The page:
Melrose Mansion, built in 1836 by Louisiana planter Alexander Barrow II, was sold six years later to John W. Saunders, who died shortly after taking possession of the property. In 1845 Saunders’ widow married Aaron V. Brown, just after his inauguration as the thirteenth governor of Tennessee. Brown, a law partner of James K. Polk (who was elected President the same year Brown became governor), had over a 24-year period served in both the Tennessee State Legislature and the U.S. House of Representatives. He later served as President Buchanan’s Postmaster from 1857 until Brown’s death in 1859.
The widow Brown suffered severe financial losses as a result of the Civil War. After her death in 1892, the property, by then only 130 acres, was sold at auction to Godfrey M. Fogg. The house would later pass into the hands of first the Sinclair and then the Bransford families. In time it became the Melrose House Restaurant, which operated in the building until the mid-1970s. Eventually two fires, in 1975 and 1979, destroyed the old mansion.
A few years earlier, in 1966, the Forehand area of the property took its name, when George and Lillian Forehand leased the stone spring house where the Melrose Mansion’s owners kept milk, butter, and other perishables. They attached their own home to the spring house, which became the Forehands’ living room, with its three-foot thick walls and cork floor.
A plaque beside the spring points out that the Confederate works ran 200 yards south of the Melrose residence; a second marker explains that a Confederate cannon used in the Battle of Nashville was borrowed from the home of Spencer McGavock. The cannon, featured in a photograph taken at the dedication of the memorial in 1969, no longer guards the plaque. The gun’s current location is a mystery.
As the Forehand house was under construction, the family acquired two more historic structures: log cabins that had once stood on ground now covered by Percy Priest Lake. Numbered before being dismantled, the logs were transported to their present location, where they were carefully reassembled. In front of one of the cabins is a placard identifying it as “one of the oldest remaining houses from the early American era.”
The cabins’ original owner, Tennessee pioneer Alexander Carper, came to Davidson County from Virginia and settled in the Cane Ridge community of Antioch. He married in 1825 and built his log home near Mill Creek. Descendant William Washington “Wash” Carper and his family dedicated the buildings in 1969 to Woodlawn Memorial Park for historical preservation.
The Forehand enclave nestles among sheltering trees on a bend of the road behind the Woodlawn funeral home. The couple created an idealistic pioneer setting there, ornamented with flowering shrubs and plants blooming in pots and hanging baskets. Cats napped on the porches, ducks swam in the lily pond, and the flag soared proudly above a colorful garden.
Eventually graves began to encroach upon the Forehand property. After George’s death in 2001, Lillian lived there alone, surrounded by the cemetery. Armed with pistol and shotgun, and under the watchful eyes of the Berry Hill police, she kept the vandals away. Eventually Lillian, too, moved from the house.
Memorials are created to be visited, contemplated, appreciated, and enjoyed. Today the Forehand compound features the spring and spring house of Melrose Mansion, the two Carper cabins, plaques to remind us of our Civil War past, and a tribute to Governor Aaron V. Brown. Sadly, few Nashvillians and no newcomers are aware of the existence of this historic oasis within the well-known cemetery.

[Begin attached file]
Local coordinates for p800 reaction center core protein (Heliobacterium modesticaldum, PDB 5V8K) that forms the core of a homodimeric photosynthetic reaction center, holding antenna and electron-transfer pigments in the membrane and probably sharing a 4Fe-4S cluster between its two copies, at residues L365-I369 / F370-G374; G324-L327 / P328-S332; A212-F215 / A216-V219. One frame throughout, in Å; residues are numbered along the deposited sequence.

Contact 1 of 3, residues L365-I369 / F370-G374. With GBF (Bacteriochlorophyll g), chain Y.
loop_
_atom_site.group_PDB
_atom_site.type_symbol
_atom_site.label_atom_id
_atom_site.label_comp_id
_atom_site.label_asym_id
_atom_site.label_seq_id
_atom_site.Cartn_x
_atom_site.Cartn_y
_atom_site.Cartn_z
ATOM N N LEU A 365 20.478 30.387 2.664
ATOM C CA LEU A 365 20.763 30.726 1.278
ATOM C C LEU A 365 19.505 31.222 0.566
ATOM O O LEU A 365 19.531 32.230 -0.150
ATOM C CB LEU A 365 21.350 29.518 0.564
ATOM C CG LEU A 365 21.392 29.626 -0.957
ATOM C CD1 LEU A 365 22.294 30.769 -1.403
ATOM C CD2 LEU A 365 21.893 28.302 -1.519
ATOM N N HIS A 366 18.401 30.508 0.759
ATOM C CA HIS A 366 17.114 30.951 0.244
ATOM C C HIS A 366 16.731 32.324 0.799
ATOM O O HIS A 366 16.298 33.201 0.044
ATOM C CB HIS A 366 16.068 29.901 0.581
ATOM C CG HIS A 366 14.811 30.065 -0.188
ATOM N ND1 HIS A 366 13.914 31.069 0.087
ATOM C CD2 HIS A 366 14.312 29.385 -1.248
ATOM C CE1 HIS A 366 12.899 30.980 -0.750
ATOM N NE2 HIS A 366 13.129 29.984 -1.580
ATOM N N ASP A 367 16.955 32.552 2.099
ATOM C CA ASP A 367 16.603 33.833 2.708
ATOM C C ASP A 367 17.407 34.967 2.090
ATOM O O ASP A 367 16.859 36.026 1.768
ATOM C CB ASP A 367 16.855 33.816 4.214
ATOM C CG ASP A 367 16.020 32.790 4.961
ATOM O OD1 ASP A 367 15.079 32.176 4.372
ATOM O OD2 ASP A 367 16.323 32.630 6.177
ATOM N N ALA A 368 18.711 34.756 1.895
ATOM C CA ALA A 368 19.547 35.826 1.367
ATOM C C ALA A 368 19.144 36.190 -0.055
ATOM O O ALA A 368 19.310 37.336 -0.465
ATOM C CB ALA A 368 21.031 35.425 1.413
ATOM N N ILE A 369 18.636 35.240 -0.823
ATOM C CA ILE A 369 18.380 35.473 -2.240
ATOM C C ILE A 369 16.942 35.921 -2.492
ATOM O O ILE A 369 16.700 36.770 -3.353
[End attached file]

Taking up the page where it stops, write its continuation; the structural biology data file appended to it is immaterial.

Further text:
At the height of his career in Nashville, 1837 to 1861, Adolphus Heiman designed over 30 structures, ranging from churches and public buildings to residences, forts, and even a bridge. By the mid-1850s his architectural skills and achievements had received so much recognition he was referred to as “Nashville’s Architect.”
Until recently, Heiman’s efforts in designing and creating tombstones and vaults had not been investigated, but three newly identified examples of his work show another side to the talents of this Prussian immigrant.
Located within the Old City Cemetery on Fourth Avenue South are two very different markers. The simpler of the two tombstones was made for Benjamin Sharpe in 1848. It has experienced such severe weathering that the acroteria on the four corners and much of the inscription have eroded away. Chancery Court records of a lawsuit between F. Scott, Adm., vs. Heirs of Benjamin Sharpe provide clear documentation that this stone is a Heiman creation.
As part of the docket evidence now preserved at the Nashville Metropolitan Archives, an entry on an itemized ledger page shows that A. Heiman was paid for a tombstone on September 8, 1848. Also included is a note written in Heiman’s own hand confirming payment from Mrs. Ann Sharpe for the “forty-seven dollars on account of a tomb for Benj. Sharpe deceased.” Heiman seems to have been a friend of the family: his name also appears on the Sharpes’ wedding bond and as an executor of Mrs. Sharpe’s will.
As further documentation is discovered, other tombstones in the Old City Cemetery may also be attributable to Heiman . One such record was recently discovered in the Chancery Court case of J. W. Birdwell & wife vs. William H. Harris: a payment receipt for William Harris’s monument lists the payees as Heiman and Stevenson. (Stevenson was a popular stonecutter in Nashville and signed his name to the Mexican War Memorial in Gallatin, Tennessee.) Although we know Mr. Harris was buried in Old City Cemetery, his stone has yet to be located.